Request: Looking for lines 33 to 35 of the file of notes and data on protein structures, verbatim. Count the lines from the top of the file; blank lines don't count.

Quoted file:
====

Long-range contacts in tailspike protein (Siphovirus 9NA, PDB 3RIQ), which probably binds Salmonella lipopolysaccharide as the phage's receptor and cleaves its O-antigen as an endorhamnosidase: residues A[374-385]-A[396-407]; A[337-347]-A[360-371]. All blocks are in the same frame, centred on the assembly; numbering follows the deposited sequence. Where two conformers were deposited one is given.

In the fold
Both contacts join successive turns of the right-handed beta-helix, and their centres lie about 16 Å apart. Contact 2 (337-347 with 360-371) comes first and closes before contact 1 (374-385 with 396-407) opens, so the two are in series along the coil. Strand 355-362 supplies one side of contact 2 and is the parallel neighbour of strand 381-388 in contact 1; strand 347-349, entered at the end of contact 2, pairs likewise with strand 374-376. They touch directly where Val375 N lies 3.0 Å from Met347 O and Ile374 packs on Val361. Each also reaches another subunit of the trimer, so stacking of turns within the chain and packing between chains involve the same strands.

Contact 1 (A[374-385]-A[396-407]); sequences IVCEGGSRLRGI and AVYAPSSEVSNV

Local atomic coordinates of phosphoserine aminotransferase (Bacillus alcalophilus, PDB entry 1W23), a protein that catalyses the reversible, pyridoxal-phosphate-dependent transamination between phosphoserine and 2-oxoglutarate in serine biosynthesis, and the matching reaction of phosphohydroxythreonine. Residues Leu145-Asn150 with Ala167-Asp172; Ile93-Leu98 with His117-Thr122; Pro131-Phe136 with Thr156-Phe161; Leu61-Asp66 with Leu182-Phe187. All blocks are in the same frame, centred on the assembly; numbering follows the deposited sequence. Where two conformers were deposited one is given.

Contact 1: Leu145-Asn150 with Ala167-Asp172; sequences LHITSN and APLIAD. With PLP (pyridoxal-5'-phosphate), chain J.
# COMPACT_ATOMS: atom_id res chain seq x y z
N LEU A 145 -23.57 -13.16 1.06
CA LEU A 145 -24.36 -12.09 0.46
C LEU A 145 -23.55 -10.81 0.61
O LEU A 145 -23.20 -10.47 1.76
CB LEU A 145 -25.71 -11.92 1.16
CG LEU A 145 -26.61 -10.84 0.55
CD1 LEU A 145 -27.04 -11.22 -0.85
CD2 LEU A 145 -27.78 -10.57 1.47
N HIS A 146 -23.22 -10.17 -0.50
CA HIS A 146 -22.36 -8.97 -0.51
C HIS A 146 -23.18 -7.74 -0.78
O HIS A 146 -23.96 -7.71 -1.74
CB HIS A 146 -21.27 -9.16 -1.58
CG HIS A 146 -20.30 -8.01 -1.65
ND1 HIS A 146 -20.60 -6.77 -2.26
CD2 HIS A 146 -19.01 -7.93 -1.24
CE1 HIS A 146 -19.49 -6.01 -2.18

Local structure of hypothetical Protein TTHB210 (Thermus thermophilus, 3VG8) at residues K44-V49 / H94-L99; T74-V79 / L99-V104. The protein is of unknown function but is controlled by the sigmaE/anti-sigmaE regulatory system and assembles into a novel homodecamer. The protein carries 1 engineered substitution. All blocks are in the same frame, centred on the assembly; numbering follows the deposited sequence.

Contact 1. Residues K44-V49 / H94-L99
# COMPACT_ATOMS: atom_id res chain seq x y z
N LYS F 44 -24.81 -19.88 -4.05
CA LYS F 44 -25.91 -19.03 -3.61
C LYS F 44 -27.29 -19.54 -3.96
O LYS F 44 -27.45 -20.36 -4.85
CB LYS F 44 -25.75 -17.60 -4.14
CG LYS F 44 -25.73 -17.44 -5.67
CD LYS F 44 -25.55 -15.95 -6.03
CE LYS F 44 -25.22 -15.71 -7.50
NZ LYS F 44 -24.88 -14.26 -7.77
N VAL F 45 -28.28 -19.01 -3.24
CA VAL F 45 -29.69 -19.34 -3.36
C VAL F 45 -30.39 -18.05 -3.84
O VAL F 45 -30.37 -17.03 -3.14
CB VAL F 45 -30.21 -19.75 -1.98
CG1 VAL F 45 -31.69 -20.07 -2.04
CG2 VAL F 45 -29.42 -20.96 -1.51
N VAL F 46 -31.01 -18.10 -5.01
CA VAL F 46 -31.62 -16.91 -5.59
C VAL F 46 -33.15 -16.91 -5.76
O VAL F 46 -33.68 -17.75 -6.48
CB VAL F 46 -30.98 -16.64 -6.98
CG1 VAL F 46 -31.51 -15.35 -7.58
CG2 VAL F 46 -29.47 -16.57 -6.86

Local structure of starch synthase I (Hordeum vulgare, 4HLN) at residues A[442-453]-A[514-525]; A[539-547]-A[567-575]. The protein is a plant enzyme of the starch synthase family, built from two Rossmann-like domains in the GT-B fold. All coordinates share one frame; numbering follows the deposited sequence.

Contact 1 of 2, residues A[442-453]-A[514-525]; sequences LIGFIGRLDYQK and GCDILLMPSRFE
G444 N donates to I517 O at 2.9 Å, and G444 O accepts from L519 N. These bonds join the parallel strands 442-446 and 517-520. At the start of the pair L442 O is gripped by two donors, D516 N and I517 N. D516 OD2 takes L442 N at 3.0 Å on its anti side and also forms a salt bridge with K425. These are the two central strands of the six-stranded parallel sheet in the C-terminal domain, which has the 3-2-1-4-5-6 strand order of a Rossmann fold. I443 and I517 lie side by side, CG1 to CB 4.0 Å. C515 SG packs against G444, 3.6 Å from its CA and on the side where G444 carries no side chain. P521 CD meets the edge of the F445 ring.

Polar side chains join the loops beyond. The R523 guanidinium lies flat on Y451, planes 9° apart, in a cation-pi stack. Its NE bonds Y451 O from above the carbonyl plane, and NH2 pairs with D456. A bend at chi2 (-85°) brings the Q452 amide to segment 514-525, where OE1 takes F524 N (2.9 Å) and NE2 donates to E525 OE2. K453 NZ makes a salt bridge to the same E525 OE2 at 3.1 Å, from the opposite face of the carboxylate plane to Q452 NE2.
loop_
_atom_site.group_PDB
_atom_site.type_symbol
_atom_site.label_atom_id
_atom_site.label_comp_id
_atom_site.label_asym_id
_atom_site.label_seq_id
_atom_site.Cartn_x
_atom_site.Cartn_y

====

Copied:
CG LYS F 44 -25.73 -17.44 -5.67
CD LYS F 44 -25.55 -15.95 -6.03
CE LYS F 44 -25.22 -15.71 -7.50